a bright bright bright sun shiny day

“Welcome to BBC Radio. Here is the news. London is in turmoil tonight as the effects of a long summer take hold. The warm summer season has lasted a whole eight days compared to the usual five ….”

Yes, it’s an oldie but a goody … as stereotypes go.

London doesn’t have the reputation for the best of weather. In fact England is meant to have the most cloud coverage in Europe. But as I have been here for almost two months now, I have to say that this reputation is not entirely correct, if not a fable altogether in my experience. I type this post as I sit in a park listening to Big Ben strike the hour of six in the evening, I see commuters crossing the Lambeth Bridge, and I am enjoying London being bathed in the glow of a sunset on a cloudless sky. Joggers run the path up and down the north side of the Thames as the cool breeze keeps their temperature in check. And I have to say that this has been the norm this summer and autumn.

All this while parts of my homeland are covered in a haze of choking red dust. Most of the Eastern Seaboard of the state of New South Wales in Australia is covered in red dust, brought by a dust storm that had it’s origins in Lake Eyre, South Australia. Twelves of record drought has led to this storm working its way through the desert, across to Broken Hill, headed straight for the Great Dividing Range and over to Canberra, Sydney and Newcastle and beyond.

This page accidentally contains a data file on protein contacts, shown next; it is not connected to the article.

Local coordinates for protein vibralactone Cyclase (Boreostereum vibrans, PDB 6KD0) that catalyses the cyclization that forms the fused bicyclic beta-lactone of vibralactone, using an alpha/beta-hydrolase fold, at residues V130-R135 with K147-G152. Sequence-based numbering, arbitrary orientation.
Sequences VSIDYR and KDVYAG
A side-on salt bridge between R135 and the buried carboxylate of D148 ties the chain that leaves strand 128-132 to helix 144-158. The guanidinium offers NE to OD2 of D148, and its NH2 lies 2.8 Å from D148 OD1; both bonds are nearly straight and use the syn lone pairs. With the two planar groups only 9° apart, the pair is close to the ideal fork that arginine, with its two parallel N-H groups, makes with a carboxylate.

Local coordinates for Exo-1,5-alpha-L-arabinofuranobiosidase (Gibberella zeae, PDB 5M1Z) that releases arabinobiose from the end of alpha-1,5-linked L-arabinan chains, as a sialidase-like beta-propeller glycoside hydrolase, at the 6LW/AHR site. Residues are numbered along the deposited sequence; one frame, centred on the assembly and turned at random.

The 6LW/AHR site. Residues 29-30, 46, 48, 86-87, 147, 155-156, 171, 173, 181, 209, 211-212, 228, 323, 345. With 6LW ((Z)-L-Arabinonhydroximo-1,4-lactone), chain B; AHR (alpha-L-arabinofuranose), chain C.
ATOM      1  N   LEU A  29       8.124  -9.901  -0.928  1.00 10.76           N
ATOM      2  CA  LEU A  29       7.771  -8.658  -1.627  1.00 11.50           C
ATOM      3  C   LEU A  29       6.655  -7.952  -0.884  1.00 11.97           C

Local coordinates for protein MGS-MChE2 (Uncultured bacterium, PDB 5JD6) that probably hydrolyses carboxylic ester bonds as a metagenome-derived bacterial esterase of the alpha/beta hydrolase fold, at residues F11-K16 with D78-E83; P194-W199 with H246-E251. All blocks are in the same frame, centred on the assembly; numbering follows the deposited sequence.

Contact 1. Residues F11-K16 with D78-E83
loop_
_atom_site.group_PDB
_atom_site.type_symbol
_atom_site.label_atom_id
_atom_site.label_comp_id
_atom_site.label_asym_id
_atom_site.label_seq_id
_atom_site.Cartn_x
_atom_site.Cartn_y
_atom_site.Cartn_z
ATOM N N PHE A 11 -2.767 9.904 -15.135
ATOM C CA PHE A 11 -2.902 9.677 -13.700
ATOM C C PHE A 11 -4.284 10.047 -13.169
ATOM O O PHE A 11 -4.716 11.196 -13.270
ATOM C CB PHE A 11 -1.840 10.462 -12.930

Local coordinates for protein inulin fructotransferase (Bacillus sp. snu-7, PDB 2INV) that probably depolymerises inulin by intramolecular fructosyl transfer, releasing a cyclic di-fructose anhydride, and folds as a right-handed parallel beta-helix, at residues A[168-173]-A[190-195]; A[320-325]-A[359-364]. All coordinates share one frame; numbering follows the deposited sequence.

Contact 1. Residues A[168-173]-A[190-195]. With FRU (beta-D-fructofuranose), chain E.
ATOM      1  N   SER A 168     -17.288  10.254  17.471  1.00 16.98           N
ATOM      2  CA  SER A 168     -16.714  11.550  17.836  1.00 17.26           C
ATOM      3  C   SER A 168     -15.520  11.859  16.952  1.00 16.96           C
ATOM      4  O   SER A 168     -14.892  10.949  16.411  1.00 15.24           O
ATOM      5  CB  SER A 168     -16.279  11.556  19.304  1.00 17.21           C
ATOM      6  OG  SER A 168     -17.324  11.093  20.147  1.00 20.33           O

Once again some people will cry the effects of Global Warming, while nay-sayers find documentation that this has happened before. After twelve years of drought you have to wonder, is this not actually the new ecology of the region? The work drought does imply that it’s going to rain sometimes, because droughts are meant to be broken. We can jump up and down on El Nino as much as we like, but when is it going to end? Seems to me that desert is the new drought and that we might have to find a new vernacular.

So I sit here watching the planes flying low into Heathrow across the city, enjoying the most of this northern sunshine, that numerous people warn me is going to come to and end all too soon. Maybe the unseasonal snows of winter will happen again this year in England. Time will tell.


Leave a Reply

Fill in your details below or click an icon to log in:

WordPress.com Logo

You are commenting using your WordPress.com account. Log Out / Change )

Twitter picture

You are commenting using your Twitter account. Log Out / Change )

Facebook photo

You are commenting using your Facebook account. Log Out / Change )

Google+ photo

You are commenting using your Google+ account. Log Out / Change )

Connecting to %s